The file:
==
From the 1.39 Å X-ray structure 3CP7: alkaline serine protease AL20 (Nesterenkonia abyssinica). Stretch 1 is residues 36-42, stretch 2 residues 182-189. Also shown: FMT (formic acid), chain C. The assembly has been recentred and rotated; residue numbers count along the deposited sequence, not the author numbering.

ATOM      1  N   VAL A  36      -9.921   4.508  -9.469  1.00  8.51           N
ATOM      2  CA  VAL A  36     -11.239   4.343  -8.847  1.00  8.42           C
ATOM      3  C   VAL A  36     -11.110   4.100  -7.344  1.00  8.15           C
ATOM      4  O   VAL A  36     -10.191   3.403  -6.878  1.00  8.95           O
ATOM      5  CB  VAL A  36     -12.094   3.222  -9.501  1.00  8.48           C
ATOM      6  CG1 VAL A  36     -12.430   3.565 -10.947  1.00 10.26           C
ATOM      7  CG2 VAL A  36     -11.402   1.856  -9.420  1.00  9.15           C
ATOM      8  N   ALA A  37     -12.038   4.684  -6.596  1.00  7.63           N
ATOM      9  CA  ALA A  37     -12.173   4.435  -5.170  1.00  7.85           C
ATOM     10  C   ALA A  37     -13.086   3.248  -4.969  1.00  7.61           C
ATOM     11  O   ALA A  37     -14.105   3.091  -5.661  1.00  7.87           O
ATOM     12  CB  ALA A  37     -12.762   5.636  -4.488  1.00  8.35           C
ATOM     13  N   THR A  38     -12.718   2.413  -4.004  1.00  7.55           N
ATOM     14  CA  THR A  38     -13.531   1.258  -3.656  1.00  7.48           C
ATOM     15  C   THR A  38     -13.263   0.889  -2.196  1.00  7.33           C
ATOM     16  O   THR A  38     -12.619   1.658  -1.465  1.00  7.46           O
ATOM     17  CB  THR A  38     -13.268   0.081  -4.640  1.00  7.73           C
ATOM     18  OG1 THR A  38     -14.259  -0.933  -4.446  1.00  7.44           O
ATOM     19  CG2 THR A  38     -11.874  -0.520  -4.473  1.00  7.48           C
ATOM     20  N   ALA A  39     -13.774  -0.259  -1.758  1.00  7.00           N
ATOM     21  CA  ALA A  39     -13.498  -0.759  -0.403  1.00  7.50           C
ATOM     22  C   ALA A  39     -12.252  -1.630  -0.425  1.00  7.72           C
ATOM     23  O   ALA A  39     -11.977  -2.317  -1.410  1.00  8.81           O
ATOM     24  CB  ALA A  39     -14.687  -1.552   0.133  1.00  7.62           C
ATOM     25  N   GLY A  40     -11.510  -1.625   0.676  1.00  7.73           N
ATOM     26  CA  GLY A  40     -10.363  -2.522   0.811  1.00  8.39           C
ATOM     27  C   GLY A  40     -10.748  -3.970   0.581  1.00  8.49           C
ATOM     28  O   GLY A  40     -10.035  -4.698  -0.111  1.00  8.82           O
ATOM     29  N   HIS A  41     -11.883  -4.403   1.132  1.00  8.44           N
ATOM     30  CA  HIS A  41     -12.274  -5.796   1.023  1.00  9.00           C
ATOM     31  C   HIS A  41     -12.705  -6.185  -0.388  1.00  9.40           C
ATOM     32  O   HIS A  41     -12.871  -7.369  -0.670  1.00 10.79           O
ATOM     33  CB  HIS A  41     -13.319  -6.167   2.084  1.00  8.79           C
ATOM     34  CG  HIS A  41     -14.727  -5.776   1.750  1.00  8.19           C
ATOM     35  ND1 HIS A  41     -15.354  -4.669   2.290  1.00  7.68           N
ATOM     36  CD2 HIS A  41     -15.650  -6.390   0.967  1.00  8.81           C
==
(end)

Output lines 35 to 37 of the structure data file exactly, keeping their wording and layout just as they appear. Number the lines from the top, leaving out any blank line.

ATOM     34  CG  HIS A  41     -14.727  -5.776   1.750  1.00  8.19           C
ATOM     35  ND1 HIS A  41     -15.354  -4.669   2.290  1.00  7.68           N
ATOM     36  CD2 HIS A  41     -15.650  -6.390   0.967  1.00  8.81           C